A Virginia mom is speaking out after she was apparently chastised at church service for breastfeeding without a cover.
Annie Peguero, a personal trainer from Dumfries, Virginia, claims she was approached twice by workers at Springfield’s Summit Church this past Sunday while trying to feed her 19-month-old baby, Autumn.
Peguero, who often posts parenting and wellness tips to her Facebook page, said she was told breastfeeding without a cover could make men in the church, or newcomers, “feel uncomfortable.”
In a Facebook Live video posted on Monday, Peguero explained that she often breastfeeds without a cover, whenever and wherever her baby needs milk. She encouraged viewers who were comfortable breastfeeding in public to continue doing so in the way that makes sense for them and their babies ― no matter what other people think.
“Women should be breastfeeding their babies as they want to breastfeed their babies,” Peguero said in the video. “Society might view your breasts as sex objects, which they are absolutely not. They are there to feed your babies.”
The mom told The Washington Post that she had recently started attending Summit, and was drawn in by the community and the sermons. She started became concerned about the church’s policies this past Sunday, after attempting to drop Autumn off at the kids room at Summit. She said when the baby began to fuss, she decided to sit in the hallway and feed her child before handing her off to the nursery.
“Right away the church workers started kinda freaking out,” the mom said in the video.
The workers offered to get Peguero a cover, which she refused.
“Very uncomfortable for me as I’m trying to breastfeed my baby to have this stranger coming at me with this blanket, covering her up and touching my baby,” she said.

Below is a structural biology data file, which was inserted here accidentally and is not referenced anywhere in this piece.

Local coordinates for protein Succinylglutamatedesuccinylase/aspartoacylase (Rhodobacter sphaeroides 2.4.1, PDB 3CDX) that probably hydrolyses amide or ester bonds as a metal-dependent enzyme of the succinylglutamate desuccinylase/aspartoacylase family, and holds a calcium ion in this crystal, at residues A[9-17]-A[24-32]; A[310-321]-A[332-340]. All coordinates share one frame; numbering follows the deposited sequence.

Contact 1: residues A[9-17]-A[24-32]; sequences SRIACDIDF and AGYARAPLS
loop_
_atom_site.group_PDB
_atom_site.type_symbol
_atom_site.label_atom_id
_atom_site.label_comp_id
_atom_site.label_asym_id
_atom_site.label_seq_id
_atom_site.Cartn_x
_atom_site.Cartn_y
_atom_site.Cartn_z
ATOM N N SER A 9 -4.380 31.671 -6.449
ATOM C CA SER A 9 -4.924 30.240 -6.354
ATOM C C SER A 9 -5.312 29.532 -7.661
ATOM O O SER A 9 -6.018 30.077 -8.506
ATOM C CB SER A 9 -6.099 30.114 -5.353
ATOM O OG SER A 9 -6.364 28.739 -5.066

Later on, Peguero was called to get her baby from the nursery during the service. She returned to the sanctuary with Autumn in tow, and when the baby began to get agitated, the mom fed her again.
Peguero said that “right away,” a woman came over to her and told her she would need to go to the baby room to nurse her child.
But that’s not what this mom felt was right for her.
“I never go in, I never leave to go anywhere to feed my baby,” Peguero said. “I feel that it’s important to feed her wherever and whenever and give her milk.”
Peguero said that various members and staff told her after the incident that the church had a policy of directing women to a special room to feed their babies. One member explained that this prevents breastfeeding moms from appearing in the live-stream of the service, which appears online. It would also apparently prevent newcomers and men from feeling “uncomfortable.”
“I have breastfed in a few different countries, I’ve lived all over this country and I’ve breastfed Autumn all over the place and nobody has ever said anything to me about breastfeeding in the way that I do,” Peguero said.
HuffPost reached out to Peguero and to Summit Church for comment, but has not heard back.
Since 2015, the state of Virginia has legally protected mothers’ rights to breastfeed in public, wherever and whenever they choose ― including in privately owned public locations, such as coffee shops or gyms.
On Wednesday, Peguero announced on Facebook that she had decided to work with an attorney to make sure the church knows that religious institutions aren’t exempt for this law.
After her experience, Peguero said she doesn’t think she could ever attend Summit again.
“I’m upset because I loved this church and my very good friend brought me there, and I’m so afraid what it’s going to do to our relationship,” Peguero said. “But I have to stand up for breastfeeding moms and I have to stand up for my baby and my rights as a mother.”